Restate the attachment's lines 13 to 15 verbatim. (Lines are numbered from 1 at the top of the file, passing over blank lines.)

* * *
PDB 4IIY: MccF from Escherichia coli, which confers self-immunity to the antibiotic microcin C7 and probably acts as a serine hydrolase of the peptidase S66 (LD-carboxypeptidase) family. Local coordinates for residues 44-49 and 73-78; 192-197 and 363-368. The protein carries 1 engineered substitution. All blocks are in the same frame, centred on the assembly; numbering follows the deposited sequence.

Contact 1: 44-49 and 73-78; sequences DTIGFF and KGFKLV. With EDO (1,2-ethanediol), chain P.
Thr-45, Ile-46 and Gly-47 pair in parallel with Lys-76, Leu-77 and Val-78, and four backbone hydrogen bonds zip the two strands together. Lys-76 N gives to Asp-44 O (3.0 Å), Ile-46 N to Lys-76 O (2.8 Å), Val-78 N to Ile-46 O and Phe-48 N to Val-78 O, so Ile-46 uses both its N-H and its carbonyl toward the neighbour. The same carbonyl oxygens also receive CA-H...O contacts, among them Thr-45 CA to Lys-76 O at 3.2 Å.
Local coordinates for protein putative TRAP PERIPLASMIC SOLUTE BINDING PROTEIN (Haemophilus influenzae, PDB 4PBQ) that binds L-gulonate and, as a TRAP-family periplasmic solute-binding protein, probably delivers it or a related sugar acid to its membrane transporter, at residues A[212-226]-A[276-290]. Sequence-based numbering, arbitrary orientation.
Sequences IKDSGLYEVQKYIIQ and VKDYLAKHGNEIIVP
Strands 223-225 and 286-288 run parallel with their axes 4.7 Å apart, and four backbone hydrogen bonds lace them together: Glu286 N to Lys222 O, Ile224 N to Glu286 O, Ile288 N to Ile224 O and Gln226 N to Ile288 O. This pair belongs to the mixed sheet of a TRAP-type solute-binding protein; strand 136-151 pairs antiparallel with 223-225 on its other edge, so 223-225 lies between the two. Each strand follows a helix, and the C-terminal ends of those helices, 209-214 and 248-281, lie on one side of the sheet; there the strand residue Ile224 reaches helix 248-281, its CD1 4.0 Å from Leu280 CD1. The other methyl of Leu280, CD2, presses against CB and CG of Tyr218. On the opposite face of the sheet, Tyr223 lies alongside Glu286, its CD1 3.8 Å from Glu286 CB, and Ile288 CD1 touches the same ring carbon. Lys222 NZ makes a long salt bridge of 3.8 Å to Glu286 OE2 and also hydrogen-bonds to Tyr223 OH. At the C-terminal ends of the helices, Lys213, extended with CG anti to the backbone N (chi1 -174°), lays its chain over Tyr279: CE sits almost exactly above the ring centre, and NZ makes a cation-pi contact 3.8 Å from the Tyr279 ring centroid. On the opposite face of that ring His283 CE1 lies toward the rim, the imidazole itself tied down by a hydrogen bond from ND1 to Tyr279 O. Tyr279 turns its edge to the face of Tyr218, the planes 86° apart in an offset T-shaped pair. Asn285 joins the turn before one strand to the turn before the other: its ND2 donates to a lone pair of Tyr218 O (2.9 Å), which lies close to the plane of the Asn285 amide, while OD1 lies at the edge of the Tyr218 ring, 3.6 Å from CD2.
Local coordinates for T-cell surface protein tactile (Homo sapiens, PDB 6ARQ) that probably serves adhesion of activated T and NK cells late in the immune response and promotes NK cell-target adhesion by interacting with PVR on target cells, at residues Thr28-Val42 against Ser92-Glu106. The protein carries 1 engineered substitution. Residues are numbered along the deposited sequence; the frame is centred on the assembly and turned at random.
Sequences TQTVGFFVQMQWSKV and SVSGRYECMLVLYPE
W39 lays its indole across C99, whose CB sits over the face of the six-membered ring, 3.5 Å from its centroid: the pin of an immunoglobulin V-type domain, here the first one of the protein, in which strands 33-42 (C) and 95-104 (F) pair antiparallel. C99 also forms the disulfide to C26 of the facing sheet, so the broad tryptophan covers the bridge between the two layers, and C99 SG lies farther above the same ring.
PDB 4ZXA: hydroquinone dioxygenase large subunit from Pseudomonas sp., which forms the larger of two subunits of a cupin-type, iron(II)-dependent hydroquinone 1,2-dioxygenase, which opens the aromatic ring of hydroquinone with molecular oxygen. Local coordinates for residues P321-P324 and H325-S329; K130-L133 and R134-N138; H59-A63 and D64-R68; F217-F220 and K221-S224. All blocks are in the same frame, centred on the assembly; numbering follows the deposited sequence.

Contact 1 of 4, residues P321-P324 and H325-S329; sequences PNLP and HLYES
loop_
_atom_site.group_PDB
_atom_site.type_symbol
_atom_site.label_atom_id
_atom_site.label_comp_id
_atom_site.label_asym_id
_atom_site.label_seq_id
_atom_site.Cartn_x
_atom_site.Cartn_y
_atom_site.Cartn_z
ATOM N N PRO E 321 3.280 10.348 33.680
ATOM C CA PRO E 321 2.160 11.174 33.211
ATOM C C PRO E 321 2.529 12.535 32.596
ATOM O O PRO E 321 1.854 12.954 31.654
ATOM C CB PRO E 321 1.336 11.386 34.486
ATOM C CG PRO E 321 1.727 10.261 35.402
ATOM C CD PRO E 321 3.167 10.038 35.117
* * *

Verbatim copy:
_atom_site.group_PDB
_atom_site.type_symbol
_atom_site.label_atom_id